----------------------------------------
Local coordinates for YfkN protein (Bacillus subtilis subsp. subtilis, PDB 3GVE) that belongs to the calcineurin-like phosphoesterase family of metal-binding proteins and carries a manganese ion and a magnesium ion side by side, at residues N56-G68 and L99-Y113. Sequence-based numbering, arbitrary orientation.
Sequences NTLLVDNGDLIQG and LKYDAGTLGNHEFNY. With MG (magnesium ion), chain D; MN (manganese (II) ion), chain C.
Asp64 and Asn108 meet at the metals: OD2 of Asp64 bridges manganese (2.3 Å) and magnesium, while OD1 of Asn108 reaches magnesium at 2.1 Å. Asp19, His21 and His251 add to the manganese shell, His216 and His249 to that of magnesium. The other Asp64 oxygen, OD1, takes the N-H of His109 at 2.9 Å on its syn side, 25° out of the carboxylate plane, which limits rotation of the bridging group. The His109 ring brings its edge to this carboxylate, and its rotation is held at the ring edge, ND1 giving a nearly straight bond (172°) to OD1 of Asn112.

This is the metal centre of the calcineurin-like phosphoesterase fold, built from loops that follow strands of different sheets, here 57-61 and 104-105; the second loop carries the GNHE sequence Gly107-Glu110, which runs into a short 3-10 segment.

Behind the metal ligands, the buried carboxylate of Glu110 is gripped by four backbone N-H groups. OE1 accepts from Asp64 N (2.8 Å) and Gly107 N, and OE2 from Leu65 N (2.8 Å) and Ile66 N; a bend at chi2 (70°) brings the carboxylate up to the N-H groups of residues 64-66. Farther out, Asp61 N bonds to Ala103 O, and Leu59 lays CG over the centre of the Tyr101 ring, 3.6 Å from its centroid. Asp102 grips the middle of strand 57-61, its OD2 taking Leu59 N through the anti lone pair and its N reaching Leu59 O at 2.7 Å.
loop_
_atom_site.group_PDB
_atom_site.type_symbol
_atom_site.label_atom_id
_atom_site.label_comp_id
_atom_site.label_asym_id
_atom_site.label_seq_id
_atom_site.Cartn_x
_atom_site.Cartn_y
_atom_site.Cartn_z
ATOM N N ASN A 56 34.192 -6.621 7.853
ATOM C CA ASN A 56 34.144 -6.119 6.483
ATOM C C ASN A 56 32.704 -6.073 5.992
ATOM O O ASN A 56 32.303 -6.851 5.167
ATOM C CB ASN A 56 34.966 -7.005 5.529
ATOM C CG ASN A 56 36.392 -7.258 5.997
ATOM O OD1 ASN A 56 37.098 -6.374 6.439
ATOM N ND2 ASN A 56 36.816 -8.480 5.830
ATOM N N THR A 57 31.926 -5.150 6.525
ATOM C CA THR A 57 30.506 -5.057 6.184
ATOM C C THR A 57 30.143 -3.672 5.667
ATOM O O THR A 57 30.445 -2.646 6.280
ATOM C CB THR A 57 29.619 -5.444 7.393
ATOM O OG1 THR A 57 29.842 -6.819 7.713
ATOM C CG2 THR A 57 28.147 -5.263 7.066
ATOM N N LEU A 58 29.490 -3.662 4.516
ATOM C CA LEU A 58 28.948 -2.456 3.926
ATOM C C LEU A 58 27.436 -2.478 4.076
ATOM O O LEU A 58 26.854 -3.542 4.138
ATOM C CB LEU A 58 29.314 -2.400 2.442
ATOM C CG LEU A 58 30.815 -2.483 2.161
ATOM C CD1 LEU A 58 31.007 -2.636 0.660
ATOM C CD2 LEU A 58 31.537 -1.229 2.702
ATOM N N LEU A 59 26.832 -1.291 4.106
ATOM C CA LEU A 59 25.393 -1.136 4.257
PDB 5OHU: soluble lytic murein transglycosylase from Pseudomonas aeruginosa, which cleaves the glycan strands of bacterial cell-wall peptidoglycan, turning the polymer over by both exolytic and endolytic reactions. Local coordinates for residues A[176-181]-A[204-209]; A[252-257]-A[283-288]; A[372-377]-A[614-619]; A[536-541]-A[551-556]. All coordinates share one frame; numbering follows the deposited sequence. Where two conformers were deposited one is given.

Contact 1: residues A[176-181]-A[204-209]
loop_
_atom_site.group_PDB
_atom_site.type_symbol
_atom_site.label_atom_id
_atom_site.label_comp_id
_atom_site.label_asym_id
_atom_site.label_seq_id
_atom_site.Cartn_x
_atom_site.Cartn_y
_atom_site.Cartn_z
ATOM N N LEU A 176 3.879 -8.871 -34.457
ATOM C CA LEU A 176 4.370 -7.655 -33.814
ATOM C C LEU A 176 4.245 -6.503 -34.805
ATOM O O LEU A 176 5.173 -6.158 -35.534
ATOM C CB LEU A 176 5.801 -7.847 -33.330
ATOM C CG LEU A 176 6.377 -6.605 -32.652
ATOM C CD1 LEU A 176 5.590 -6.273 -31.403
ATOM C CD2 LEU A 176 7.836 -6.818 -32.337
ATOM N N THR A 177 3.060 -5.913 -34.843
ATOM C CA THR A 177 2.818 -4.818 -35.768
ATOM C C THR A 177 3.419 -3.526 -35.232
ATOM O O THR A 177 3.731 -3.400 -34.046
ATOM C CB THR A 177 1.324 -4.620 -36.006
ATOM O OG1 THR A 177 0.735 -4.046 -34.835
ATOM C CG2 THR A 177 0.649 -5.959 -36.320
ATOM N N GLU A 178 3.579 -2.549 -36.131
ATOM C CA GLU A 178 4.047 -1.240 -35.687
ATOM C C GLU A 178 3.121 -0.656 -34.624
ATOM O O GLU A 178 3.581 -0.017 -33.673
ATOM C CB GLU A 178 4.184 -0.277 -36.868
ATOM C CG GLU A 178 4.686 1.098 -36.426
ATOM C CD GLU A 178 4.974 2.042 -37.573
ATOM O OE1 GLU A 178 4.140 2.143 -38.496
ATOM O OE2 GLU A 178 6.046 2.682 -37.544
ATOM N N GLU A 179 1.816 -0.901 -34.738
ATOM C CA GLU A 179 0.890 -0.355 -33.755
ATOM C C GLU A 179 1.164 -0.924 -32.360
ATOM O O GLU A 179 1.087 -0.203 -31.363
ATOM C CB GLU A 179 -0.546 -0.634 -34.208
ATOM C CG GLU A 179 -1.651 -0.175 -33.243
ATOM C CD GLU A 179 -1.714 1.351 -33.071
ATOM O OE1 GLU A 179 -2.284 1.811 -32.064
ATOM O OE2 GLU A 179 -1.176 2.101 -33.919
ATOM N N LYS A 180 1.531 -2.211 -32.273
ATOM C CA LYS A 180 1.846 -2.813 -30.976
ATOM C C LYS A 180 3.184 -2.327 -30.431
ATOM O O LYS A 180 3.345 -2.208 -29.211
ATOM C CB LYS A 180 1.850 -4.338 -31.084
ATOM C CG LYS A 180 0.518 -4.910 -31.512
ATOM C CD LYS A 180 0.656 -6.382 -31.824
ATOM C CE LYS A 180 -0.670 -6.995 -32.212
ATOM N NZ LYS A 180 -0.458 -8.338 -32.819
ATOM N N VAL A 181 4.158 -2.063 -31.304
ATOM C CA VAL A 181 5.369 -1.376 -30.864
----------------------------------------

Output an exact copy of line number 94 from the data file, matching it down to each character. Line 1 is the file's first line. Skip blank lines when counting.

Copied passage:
ATOM N NZ LYS A 180 -0.458 -8.338 -32.819